Alpacas are pregnant for almost an entire year. 11 - 11.5 months. We find when pasture breeding they basically have a baby almost exactly a year apart. So they usually have their baby, and within 10 days to 2 weeks they are ready to be bred again, so the following year they would have their baby around the same time the last baby was born. I actually find it more accurate now to predict when they are going to deliver than when we used to hand breed and had an actual bred date and due date. Our birth rate is really high.. usually between 87-98 % having babies each year. We used to have babies from Mid May all the way to September, but we shortened up the breeding period and now we put the herdsires in May 15 and they are taken out July 15th. Oh and one more thing to mention.. our herdsire this year bred 65 females in 2.5 months! We find that 10 days before the end of the breeding period if we switch him out and put a new male in we will find a few go down for him. I guess they are just like people some men just won't go for some girls no matter what!
The last time we spoke with a vet about anything is when our beloved Zen got ill and passed away :-( Other than that we haven't had a vet bill in years! We have administered penicillin on our own when needed. If someone is showing any signs of infection we give them a shot and watch for a few days.. if they need another shot we give it to them and most of the time that's all it takes. Alpacas are very hardy animals and very rarely get sick. If they are fed properly and have access to fresh water at all times, get sufficient exercise and aren't under any undue stress there isn't a whole lot to worry about.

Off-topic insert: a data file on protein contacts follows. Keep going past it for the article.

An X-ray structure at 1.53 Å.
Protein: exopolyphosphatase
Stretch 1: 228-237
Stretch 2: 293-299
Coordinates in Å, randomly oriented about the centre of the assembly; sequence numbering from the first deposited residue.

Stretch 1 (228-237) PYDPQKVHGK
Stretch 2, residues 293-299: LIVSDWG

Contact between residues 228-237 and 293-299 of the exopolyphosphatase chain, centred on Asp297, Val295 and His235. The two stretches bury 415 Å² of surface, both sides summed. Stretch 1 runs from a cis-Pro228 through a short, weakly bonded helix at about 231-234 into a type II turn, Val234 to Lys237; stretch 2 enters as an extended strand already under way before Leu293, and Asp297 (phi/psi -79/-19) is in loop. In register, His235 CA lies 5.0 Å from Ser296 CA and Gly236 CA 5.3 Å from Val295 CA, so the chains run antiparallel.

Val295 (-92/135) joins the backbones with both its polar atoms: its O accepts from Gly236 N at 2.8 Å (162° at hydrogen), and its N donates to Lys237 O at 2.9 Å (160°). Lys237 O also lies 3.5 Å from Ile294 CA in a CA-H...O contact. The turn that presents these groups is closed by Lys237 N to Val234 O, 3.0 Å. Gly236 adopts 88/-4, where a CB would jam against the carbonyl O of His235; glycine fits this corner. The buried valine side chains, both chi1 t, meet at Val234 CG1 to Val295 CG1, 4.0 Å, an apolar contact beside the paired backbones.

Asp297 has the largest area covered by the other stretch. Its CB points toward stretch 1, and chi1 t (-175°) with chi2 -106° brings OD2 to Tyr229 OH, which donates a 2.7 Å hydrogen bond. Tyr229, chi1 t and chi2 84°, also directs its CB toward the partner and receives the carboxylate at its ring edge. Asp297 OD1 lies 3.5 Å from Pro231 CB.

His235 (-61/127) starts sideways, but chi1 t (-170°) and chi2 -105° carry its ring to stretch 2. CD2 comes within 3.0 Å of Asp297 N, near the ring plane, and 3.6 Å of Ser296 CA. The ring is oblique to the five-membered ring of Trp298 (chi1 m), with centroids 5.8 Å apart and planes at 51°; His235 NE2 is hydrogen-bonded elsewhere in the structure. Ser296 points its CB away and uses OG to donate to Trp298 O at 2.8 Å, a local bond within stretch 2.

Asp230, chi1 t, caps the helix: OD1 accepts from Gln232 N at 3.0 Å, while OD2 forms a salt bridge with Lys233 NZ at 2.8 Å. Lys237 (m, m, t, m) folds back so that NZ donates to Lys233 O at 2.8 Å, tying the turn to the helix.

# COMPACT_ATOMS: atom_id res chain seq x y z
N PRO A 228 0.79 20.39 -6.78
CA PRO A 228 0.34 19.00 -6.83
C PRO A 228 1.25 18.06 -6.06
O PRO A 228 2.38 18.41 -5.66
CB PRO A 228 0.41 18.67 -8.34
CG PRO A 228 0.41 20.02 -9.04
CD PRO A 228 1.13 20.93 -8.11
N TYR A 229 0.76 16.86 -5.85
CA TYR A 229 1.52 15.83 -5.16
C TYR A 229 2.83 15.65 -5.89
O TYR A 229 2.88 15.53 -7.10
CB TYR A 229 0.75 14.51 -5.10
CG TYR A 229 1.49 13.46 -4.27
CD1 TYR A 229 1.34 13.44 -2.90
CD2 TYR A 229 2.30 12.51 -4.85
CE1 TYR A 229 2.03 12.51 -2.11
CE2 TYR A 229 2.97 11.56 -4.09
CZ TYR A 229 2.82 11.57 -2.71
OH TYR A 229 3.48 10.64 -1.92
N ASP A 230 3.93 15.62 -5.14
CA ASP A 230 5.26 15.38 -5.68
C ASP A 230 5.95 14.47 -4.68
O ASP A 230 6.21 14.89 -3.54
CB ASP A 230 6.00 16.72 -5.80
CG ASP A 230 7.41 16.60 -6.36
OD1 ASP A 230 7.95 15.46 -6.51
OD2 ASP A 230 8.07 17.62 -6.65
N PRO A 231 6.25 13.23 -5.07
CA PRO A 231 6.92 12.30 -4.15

Day to Day Chores
Alpacas are the EASIEST livestock in the world to care for... well I guess I shouldn't speak for every alpaca breeder, because if you hand breed, register, give monthly shots and weigh each animal each day it would be incredibly time consuming. But the way we do it.. is pretty easy. Right now in the summer months, they graze, drink water, play around and sleep. Well.. I guess that's not all they do.. they come into the yard to mow our grass each night and will leave a bucket of "fertilizer" for my dad to pick up! LOL Their manure makes AWESOME fertilizer, my Opa swore that was why his garden was always so good! So other than checking them a couple times a day we don't have "chores" in the summer time, if we wanted to take off for a week we totally could. (Except for Alley and Zaiden who are still being bottle fed ever 3-4 hours)
In the Fall and Winter we set up a big square bale of hay in the feeder and that lasts about a week. Here is a video of them pigging out on hay :-)
The Spring is the funnest, most exciting time, with all the new babies arriving and shearing.
Honestly.. Kayla's chickens, bunnies, cat and dog are more work than the 300 alpacas! Marketing on the other hand takes lots of time. making products, photographing, listing on facebook, and website... but its all work I really enjoy. This is my dream job and wouldn't give it up for anything!
I hope I've answered any questions you may have about commercial alpaca farming. If you still have questions please feel free to call or email us!